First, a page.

Atheists are less-than-pleased following Chester County, Pennsylvania’s refusal to allow a “holiday” Tree of Knowledge on the county’s courthouse lawn. This is the second year in a row that officials have denied the request.
Last month, Margaret Downey, the group’s president and founder, wrote a letter — complete with 350 signatures from supporters — to Chester County commissioners asking for permission to place the tree on government grounds. Last week, local leaders told Downey that she and her group would not be able to do so.
According to the Daily Local News, the atheist tree was allowed from 2007 until 2009. Rather than using Christmas ornaments, non-believers would decorate the “Tree of Knowledge” with their favorite “non-theistic” book sleeves.
In a 2010 vote, the county decided to stop allowing holiday displays from various groups, with local leaders pledging to create and maintain a festive display of their own. According to the Daily:
The county display last year included Santa in a sleigh, a toy train, banners proclaiming “Peace on Earth” and “Seasons Greetings,” and a wreath honoring military service members, as well as a traditional creche and a menorah.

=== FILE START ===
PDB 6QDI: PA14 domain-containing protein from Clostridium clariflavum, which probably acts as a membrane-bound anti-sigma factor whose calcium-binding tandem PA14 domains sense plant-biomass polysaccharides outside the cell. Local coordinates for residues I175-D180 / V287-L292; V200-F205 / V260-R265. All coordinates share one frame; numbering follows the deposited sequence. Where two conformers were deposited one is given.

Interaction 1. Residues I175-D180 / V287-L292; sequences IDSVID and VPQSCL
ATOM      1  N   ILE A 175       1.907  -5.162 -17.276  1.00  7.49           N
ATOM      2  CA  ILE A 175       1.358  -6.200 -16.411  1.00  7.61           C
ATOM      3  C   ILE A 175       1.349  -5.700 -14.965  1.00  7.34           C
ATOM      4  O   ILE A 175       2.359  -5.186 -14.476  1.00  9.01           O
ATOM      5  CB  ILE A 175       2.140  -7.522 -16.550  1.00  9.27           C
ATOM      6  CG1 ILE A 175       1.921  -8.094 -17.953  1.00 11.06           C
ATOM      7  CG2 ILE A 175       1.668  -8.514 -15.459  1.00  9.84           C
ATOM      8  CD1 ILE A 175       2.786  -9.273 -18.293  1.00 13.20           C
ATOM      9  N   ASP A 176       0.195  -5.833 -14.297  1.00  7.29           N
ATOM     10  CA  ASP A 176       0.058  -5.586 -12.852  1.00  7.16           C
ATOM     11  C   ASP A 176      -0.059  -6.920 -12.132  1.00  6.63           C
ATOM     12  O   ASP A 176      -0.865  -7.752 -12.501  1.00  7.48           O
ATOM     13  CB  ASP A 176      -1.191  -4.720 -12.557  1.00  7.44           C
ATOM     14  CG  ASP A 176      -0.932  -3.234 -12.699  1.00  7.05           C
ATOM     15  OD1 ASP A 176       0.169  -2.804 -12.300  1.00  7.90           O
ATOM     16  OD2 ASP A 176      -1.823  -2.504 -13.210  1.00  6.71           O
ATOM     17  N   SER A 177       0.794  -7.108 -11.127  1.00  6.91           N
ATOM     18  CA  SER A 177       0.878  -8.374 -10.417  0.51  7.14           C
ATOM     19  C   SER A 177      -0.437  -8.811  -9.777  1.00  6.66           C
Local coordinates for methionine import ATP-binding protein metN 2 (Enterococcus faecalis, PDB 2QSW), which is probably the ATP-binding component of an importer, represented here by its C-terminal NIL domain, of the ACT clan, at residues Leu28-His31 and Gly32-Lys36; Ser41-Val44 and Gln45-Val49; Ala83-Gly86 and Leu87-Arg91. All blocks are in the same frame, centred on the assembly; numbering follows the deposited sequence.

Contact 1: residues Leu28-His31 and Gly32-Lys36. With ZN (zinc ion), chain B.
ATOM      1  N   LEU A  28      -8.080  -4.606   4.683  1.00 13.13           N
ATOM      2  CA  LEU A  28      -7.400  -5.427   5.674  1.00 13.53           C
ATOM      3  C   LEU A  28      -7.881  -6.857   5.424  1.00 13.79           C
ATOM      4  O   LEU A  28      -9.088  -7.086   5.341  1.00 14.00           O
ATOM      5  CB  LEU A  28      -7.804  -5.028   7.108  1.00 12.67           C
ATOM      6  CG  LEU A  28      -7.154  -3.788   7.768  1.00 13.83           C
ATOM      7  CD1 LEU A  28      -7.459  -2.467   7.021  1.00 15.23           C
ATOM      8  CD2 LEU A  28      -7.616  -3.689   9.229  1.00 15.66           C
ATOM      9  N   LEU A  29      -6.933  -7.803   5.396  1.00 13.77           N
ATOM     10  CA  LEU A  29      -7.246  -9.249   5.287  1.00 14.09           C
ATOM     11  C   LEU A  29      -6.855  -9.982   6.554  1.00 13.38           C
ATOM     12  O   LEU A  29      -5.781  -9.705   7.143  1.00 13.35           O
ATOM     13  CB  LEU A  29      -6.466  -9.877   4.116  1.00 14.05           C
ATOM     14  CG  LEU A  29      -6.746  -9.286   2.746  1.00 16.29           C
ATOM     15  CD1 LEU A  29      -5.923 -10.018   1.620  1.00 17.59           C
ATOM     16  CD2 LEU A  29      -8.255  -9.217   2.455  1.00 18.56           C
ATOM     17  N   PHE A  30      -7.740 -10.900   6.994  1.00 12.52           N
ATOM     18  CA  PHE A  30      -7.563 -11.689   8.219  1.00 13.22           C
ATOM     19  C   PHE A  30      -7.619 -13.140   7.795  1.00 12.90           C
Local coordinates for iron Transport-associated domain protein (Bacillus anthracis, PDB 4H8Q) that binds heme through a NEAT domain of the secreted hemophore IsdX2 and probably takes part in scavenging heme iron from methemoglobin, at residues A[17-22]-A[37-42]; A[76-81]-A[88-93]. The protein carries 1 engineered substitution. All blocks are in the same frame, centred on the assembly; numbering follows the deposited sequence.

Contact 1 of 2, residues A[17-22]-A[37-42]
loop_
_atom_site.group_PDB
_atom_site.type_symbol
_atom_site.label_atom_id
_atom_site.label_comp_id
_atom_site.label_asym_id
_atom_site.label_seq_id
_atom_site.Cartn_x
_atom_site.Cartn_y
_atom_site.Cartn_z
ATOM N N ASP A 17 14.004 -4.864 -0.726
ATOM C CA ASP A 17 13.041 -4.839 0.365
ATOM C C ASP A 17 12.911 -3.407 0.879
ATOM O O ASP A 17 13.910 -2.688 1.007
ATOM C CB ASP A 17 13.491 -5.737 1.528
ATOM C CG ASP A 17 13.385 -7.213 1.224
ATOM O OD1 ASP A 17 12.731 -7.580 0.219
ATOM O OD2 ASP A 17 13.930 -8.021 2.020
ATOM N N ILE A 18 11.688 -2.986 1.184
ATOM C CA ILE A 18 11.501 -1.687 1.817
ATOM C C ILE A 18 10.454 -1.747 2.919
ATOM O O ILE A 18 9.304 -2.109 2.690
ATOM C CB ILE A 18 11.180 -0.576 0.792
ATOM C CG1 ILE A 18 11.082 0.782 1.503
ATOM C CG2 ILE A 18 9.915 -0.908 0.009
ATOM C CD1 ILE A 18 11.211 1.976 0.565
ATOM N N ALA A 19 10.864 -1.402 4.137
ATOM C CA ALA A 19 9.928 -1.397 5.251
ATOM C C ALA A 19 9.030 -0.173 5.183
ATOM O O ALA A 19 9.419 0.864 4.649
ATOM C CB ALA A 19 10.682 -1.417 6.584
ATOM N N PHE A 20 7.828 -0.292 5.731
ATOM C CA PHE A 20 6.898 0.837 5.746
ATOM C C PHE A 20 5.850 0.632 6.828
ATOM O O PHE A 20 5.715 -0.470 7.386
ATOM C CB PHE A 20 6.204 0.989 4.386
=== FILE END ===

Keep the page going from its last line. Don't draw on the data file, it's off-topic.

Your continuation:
The county’s refusal to allow the tree is creating angst among non-believers. “We just want our citizenship to be recognized and the community to understand our diversity,” Downey explains. “We cannot possibly be represented by a Santa and candy canes like we’re children…They finally figured out a way of keeping us out.”
On December 3, the Freethought Society is calling for a rally to protest against what its leaders see as an injustice. Last year, supporters came together at the courthouse to form a “human Tree of Knowledge” in protest of the county’s decision to forbid their tree.
A similar event is planned for this upcoming week, with speeches, songs, photo ops and a news conference. Here’s an ad that’s currently present on the group’s web site:
The non-believers will sing such holiday tunes as, “You Gotta Fight the Battle Between Church and State” — apparently an uplifting song for atheists during the Christmas season.
“We want people to see that it’s a symbol accepted by the non-theist community and it’s used and recognized everywhere,” says Downey. “We won’t be disregarded as an outspoken minority.”
The Freethought Society is associated with the Freedom from Religion Foundation and, according to Downey, the group, which was founded in 1990, has 2,000 supporters across the nation.
(H/T: Daily Local News)